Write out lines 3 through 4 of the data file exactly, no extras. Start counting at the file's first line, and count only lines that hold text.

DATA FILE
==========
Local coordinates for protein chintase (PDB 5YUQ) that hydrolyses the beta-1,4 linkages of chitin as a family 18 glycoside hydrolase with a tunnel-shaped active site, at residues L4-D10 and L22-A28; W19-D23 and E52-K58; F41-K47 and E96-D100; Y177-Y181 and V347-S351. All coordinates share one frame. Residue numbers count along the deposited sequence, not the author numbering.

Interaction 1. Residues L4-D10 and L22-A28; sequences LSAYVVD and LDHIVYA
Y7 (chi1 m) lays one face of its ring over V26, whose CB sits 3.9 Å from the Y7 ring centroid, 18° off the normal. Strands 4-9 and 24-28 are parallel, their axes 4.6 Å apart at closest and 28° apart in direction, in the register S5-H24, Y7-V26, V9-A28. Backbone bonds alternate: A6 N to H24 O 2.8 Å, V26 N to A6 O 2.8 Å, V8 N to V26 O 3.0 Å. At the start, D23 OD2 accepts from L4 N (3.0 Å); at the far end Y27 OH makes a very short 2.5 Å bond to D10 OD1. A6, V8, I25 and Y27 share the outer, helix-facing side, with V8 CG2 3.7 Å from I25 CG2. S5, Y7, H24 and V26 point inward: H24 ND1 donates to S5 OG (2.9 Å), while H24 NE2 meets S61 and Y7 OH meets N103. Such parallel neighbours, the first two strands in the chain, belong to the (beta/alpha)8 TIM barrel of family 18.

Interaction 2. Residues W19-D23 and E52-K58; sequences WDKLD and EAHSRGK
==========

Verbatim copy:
Y7 (chi1 m) lays one face of its ring over V26, whose CB sits 3.9 Å from the Y7 ring centroid, 18° off the normal. Strands 4-9 and 24-28 are parallel, their axes 4.6 Å apart at closest and 28° apart in direction, in the register S5-H24, Y7-V26, V9-A28. Backbone bonds alternate: A6 N to H24 O 2.8 Å, V26 N to A6 O 2.8 Å, V8 N to V26 O 3.0 Å. At the start, D23 OD2 accepts from L4 N (3.0 Å); at the far end Y27 OH makes a very short 2.5 Å bond to D10 OD1. A6, V8, I25 and Y27 share the outer, helix-facing side, with V8 CG2 3.7 Å from I25 CG2. S5, Y7, H24 and V26 point inward: H24 ND1 donates to S5 OG (2.9 Å), while H24 NE2 meets S61 and Y7 OH meets N103. Such parallel neighbours, the first two strands in the chain, belong to the (beta/alpha)8 TIM barrel of family 18.

Interaction 2. Residues W19-D23 and E52-K58; sequences WDKLD and EAHSRGK